There are millions of homes around the globe where people don’t get a strong cell signal. Despite having a cell tower nearby and a strong signal just outdoors, your home or office can sometimes be a no-reception zone. There is a workaround for this kind of problem: a cellular repeater. Such a device takes in the weak signal, amplifies it, and rebroadcasts it in the immediate vicinity.
How Cell Repeaters Function
Cell repeaters are much like actual cell towers, in that they broadcast the waves which carry cellular data. The main difference though, is that coverage cannot be created out of nothing. The repeater has to be able to grab the signal coming in from the carrier’s tower.
For that, this device has an exterior antenna as one of the components. This antenna picks up the signal coming in from outdoors, no matter how weak it is. Then there is the amplifier component, which is responsible for boosting the signal and then sending it on to the internal antenna. The latter rebroadcasts the signal within the immediate vicinity, say inside the house or the vehicle, and you phone is able to pick this up fairly easily. This signal is a lot stronger than the regular signal, so you don’t have to worry about dropped calls or slow loading speeds.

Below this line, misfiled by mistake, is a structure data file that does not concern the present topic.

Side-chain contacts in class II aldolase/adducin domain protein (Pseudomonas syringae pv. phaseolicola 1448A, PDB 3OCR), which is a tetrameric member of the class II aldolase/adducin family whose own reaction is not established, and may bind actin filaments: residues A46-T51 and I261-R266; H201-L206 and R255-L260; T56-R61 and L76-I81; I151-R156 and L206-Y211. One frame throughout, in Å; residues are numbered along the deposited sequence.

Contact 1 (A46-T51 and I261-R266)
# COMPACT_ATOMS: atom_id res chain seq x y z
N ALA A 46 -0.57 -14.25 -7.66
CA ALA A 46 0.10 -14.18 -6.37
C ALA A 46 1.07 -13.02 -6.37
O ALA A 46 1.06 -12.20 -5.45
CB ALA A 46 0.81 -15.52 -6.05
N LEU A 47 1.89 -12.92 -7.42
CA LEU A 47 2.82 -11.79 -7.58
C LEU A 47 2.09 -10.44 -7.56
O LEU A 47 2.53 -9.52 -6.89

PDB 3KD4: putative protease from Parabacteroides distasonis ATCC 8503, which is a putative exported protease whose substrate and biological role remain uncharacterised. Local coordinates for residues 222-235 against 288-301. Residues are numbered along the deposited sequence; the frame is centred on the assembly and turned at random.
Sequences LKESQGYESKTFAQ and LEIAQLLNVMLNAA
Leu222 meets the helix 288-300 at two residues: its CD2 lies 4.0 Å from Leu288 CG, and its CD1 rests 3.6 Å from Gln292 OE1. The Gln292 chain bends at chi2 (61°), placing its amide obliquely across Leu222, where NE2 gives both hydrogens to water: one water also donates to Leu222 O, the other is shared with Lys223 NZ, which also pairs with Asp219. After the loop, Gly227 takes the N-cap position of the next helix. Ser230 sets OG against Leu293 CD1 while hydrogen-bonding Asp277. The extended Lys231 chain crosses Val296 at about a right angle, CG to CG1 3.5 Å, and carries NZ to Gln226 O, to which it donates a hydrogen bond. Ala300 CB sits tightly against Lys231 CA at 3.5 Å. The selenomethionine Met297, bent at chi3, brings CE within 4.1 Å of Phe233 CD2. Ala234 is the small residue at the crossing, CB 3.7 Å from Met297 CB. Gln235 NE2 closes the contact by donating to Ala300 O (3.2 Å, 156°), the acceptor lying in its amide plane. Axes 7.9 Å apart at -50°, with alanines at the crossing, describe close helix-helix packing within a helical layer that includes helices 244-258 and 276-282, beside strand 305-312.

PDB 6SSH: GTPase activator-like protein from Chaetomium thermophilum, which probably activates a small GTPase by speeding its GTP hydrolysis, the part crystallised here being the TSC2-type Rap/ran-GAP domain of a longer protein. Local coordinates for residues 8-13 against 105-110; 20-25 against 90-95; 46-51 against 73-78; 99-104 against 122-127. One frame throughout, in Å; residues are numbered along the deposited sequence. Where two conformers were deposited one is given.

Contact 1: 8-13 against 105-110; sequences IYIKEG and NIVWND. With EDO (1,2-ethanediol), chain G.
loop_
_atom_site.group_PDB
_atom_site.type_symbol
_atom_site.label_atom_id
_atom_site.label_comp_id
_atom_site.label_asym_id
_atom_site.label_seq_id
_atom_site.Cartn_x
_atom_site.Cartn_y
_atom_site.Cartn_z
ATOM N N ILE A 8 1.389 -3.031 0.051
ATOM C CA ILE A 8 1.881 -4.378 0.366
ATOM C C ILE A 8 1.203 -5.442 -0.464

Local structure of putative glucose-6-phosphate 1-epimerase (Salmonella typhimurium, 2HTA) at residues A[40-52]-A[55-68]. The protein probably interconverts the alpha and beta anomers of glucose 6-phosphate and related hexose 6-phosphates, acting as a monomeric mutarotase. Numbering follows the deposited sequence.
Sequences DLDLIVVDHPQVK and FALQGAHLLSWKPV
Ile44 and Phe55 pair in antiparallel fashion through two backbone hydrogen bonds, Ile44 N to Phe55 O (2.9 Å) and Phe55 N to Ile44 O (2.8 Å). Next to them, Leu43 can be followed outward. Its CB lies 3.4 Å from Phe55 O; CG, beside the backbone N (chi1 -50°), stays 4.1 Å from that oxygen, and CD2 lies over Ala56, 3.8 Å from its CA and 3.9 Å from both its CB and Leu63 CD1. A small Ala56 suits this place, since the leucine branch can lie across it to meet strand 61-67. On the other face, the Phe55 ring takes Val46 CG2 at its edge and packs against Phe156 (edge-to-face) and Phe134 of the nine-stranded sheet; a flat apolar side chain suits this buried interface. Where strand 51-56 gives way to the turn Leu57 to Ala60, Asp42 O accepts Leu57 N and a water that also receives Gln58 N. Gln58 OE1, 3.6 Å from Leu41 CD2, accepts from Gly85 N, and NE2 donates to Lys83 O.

Where To Place One?
Cellular repeaters can work potentially anywhere, provided there is a signal from a tower. Even though the building or home may have poor coverage on the indoors, there is usually bound to be sufficient signal one at least one side. The exterior antenna is meant to be set up in this side, so that the strongest possible signal can be caught and used. It is popular practice to use repeaters in basements, buildings that have metal walls, and the interior areas of large buildings. Even in locations where the nearest cell tower is placed on the opposite side of an obstacle, such as a mountain for instance, repeaters can be sued to amplify coverage.
There are many repeaters in the market that are carrier-specific, while others are able to work with all carriers at the same time. The former are better when it comes to signal strength and security. There are also repeaters which can provide both 2G and 3G coverage with signals from all carriers. There is also the option of setting up multiple repeaters.